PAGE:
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Old 08-30-2010, 09:43 PM
 
Location: it depends
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How in the world can anybody look at the stampede of the last two years into bonds, and jump into a 25% allocation to treasuries? Roughly speaking, a continuation of the long-term track record requires that interest rates continue to decline to zero and then go negative. This seems highly unlikely, to say the least. Another way of looking at it is to say that long term treasuries have ranged between 3% and 16% over the last 30 years, and currently sit at 3%. That rates will rise from this point, and have very little room to fall, seems obvious.

In 1982, T-bonds were known as certificates of confiscation since they had lost half their value in just a few years. A 7% bond was not worth much in a 15% world; today's 3% bonds won't be worth much in a 6% world.

Gold presents a similar situation, although one's decision has to be a lot more subjective.

With cash at zero-point-nothing, three legs of this four-legged stool seem tremendously weak at the present time.

I do like the forced "buy low, sell high" aspect of rebalancing, which would have had you adding money to treasuries at the highest yields in history back in 1982 even though you got nailed on the treasury quarter to get to that point.
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Old 08-31-2010, 03:01 AM
 
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Quote:
Originally Posted by marcopolo View Post
How in the world can anybody look at the stampede of the last two years into bonds, and jump into a 25% allocation to treasuries? Roughly speaking, a continuation of the long-term track record requires that interest rates continue to decline to zero and then go negative. This seems highly unlikely, to say the least. Another way of looking at it is to say that long term treasuries have ranged between 3% and 16% over the last 30 years, and currently sit at 3%. That rates will rise from this point, and have very little room to fall, seems obvious.

In 1982, T-bonds were known as certificates of confiscation since they had lost half their value in just a few years. A 7% bond was not worth much in a 15% world; today's 3% bonds won't be worth much in a 6% world.

Gold presents a similar situation, although one's decision has to be a lot more subjective.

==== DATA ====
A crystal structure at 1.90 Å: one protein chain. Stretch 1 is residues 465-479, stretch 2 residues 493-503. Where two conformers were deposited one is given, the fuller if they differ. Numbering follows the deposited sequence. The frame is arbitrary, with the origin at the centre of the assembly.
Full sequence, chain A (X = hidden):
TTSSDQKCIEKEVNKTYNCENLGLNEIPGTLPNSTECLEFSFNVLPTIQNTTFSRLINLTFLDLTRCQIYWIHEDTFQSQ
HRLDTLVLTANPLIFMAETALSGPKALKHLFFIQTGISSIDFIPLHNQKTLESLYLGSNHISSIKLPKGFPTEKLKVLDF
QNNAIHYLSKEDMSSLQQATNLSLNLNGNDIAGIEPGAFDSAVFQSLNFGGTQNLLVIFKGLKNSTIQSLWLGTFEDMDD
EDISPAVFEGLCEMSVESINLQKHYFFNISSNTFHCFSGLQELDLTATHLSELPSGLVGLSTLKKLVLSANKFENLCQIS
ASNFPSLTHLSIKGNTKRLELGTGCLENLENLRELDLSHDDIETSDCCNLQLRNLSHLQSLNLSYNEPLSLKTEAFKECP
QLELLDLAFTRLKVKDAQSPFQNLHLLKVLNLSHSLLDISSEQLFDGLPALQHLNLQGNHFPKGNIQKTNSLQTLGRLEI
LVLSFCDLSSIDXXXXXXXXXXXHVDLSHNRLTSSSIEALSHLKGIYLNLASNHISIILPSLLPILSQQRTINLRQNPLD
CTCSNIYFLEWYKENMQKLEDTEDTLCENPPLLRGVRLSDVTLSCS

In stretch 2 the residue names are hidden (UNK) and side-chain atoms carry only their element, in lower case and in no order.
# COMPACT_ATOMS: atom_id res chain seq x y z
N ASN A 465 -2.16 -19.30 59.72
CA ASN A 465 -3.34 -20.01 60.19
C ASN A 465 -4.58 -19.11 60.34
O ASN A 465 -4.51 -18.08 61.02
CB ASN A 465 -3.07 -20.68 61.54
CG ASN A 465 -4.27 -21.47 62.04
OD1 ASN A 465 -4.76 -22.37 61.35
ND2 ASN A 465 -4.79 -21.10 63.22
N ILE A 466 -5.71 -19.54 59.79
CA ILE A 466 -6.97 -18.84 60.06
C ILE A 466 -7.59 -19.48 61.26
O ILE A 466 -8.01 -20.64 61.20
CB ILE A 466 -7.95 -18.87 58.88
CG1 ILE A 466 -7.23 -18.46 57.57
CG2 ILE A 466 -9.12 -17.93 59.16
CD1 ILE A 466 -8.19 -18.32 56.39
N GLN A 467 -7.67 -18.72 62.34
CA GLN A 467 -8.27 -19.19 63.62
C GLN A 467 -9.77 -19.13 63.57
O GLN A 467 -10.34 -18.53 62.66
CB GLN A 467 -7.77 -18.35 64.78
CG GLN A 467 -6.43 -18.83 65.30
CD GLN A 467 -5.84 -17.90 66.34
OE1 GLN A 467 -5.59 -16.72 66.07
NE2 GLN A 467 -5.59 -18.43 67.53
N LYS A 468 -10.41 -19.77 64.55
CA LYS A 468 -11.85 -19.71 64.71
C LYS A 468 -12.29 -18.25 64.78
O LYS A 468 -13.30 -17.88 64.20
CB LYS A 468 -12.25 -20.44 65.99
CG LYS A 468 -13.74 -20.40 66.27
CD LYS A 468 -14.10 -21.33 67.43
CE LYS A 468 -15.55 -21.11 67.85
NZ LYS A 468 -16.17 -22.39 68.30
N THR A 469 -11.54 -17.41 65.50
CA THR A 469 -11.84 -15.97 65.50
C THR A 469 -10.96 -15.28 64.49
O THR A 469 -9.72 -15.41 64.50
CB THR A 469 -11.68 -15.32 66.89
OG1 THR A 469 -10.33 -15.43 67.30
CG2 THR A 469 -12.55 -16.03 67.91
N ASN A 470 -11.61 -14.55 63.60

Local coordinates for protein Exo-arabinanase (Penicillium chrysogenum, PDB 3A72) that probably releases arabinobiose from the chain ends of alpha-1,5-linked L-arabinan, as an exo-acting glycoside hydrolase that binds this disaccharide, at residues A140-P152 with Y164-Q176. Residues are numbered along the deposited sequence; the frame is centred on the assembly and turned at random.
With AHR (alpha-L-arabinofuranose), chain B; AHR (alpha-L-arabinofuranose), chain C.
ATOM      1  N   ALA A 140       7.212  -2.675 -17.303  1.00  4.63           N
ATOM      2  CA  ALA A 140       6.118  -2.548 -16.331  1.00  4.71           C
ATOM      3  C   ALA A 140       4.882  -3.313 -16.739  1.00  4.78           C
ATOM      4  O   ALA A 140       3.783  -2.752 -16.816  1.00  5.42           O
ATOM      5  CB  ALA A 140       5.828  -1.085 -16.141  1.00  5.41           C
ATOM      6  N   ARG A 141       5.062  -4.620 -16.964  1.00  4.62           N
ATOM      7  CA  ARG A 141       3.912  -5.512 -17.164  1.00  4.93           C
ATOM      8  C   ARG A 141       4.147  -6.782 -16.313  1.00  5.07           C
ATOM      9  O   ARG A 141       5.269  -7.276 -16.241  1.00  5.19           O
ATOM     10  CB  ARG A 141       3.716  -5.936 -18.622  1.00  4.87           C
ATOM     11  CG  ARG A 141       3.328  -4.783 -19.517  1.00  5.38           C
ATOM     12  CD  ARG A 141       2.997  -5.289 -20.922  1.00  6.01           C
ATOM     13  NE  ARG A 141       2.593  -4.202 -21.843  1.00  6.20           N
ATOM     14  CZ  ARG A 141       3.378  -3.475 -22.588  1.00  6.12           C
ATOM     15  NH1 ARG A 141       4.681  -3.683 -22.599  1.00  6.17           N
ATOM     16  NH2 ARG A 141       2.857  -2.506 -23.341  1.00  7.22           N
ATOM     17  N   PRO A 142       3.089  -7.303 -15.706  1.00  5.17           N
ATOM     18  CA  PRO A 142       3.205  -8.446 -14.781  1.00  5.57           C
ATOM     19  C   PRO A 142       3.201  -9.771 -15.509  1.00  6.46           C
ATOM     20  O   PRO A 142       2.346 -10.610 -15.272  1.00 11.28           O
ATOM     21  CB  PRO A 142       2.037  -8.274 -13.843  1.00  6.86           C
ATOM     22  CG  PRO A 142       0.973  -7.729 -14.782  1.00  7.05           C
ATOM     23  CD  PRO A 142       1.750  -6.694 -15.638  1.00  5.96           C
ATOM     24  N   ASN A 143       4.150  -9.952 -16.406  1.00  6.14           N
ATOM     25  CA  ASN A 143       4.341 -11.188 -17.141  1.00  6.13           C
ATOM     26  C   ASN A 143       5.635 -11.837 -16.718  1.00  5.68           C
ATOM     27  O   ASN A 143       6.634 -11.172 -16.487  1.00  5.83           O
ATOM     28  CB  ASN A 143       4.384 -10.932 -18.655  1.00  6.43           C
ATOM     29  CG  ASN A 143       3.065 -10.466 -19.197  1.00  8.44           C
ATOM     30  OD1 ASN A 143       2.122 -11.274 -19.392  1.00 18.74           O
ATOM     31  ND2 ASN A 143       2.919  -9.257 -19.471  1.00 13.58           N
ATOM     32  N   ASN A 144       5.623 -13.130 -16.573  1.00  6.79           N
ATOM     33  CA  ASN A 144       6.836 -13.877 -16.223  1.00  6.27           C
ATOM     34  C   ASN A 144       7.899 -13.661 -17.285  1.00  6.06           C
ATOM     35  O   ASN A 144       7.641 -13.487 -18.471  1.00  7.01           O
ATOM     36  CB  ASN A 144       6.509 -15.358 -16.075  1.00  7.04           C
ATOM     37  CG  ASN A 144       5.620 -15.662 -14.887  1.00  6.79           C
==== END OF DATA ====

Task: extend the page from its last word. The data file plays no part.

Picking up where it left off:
With cash at zero-point-nothing, three legs of this four-legged stool seem tremendously weak at the present time.

I do like the forced "buy low, sell high" aspect of rebalancing, which would have had you adding money to treasuries at the highest yields in history back in 1982 even though you got nailed on the treasury quarter to get to that point.
this is a capital preservation portfolio not designed for big gains. its designed to never devastate you by any economic scenerio playing out.

its all part of the protection..even if you bought the asset class at the peak years rebalancing over time will,make it okay..

like i said even if you bought the gold at 1000 bucks back in the 80,s with rebalancing you ran a compounded average return of 9.2% today vs doing the samething with the s&p 500 and getting 9.8% today.

2008 saw every talking head shunning bonds . no one wanted to be in bonds at those low rates..then out of the blue disaster struck and even from those levels long term treasuries soared 30% much to everyones disbelief..
its not about what you think will be the next bubble or asset class to shine with this portfolio..thats for your variable portfolio you may want to keep .

the permanent one always has these asset classes flying fighter cover whether you think its going to play out or not.

there isnt any asset classes that at any given time dosent look like the real loosers of tomorrow.. but thats okay as most times loosers at their worst only fall around 50%.. winners can rise endlessly over time and thats what makes it work. re-balance whenever there is a 20% spread in asset classes or at least once a year,whatever you prefer..over time you will forget you even bought that asset class origionally at the wrong price . while 3 of the asset classes look like there is little potential its not about what things look like now, its how things evolve and play out long term.

even today watch the action in TLT on the days of those big stock market drops as it rises 1 to 2% even at these low interest rates in a single afternoon cushioning the drop in equities or sometime surpassing it..

one reason the permanent portfolio concept did so well over 40 years is because it takes out of the equation what we think....

Last edited by mathjak107; 08-31-2010 at 04:20 AM..